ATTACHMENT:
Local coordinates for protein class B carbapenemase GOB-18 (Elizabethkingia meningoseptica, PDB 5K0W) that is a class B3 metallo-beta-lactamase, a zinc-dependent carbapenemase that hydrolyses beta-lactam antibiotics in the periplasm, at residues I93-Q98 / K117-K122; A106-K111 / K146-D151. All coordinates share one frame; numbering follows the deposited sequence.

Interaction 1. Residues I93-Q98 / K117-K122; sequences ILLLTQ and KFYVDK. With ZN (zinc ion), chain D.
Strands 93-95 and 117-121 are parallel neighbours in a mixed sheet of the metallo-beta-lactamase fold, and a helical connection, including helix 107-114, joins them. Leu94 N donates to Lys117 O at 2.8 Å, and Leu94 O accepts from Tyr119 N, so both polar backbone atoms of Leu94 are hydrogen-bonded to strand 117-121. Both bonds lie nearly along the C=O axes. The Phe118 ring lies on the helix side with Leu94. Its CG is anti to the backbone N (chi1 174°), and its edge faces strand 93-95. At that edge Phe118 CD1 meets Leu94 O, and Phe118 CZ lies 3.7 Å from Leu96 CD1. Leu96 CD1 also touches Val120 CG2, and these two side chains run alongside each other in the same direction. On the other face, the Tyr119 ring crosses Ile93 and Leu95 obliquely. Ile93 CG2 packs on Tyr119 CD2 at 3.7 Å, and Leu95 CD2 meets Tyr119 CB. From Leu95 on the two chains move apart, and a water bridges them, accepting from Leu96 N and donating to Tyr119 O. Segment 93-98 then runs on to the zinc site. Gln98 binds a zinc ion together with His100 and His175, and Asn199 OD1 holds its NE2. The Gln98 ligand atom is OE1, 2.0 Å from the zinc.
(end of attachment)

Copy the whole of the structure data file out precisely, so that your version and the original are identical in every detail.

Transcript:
Local coordinates for protein class B carbapenemase GOB-18 (Elizabethkingia meningoseptica, PDB 5K0W) that is a class B3 metallo-beta-lactamase, a zinc-dependent carbapenemase that hydrolyses beta-lactam antibiotics in the periplasm, at residues I93-Q98 / K117-K122; A106-K111 / K146-D151. All coordinates share one frame; numbering follows the deposited sequence.

Interaction 1. Residues I93-Q98 / K117-K122; sequences ILLLTQ and KFYVDK. With ZN (zinc ion), chain D.
Strands 93-95 and 117-121 are parallel neighbours in a mixed sheet of the metallo-beta-lactamase fold, and a helical connection, including helix 107-114, joins them. Leu94 N donates to Lys117 O at 2.8 Å, and Leu94 O accepts from Tyr119 N, so both polar backbone atoms of Leu94 are hydrogen-bonded to strand 117-121. Both bonds lie nearly along the C=O axes. The Phe118 ring lies on the helix side with Leu94. Its CG is anti to the backbone N (chi1 174°), and its edge faces strand 93-95. At that edge Phe118 CD1 meets Leu94 O, and Phe118 CZ lies 3.7 Å from Leu96 CD1. Leu96 CD1 also touches Val120 CG2, and these two side chains run alongside each other in the same direction. On the other face, the Tyr119 ring crosses Ile93 and Leu95 obliquely. Ile93 CG2 packs on Tyr119 CD2 at 3.7 Å, and Leu95 CD2 meets Tyr119 CB. From Leu95 on the two chains move apart, and a water bridges them, accepting from Leu96 N and donating to Tyr119 O. Segment 93-98 then runs on to the zinc site. Gln98 binds a zinc ion together with His100 and His175, and Asn199 OD1 holds its NE2. The Gln98 ligand atom is OE1, 2.0 Å from the zinc.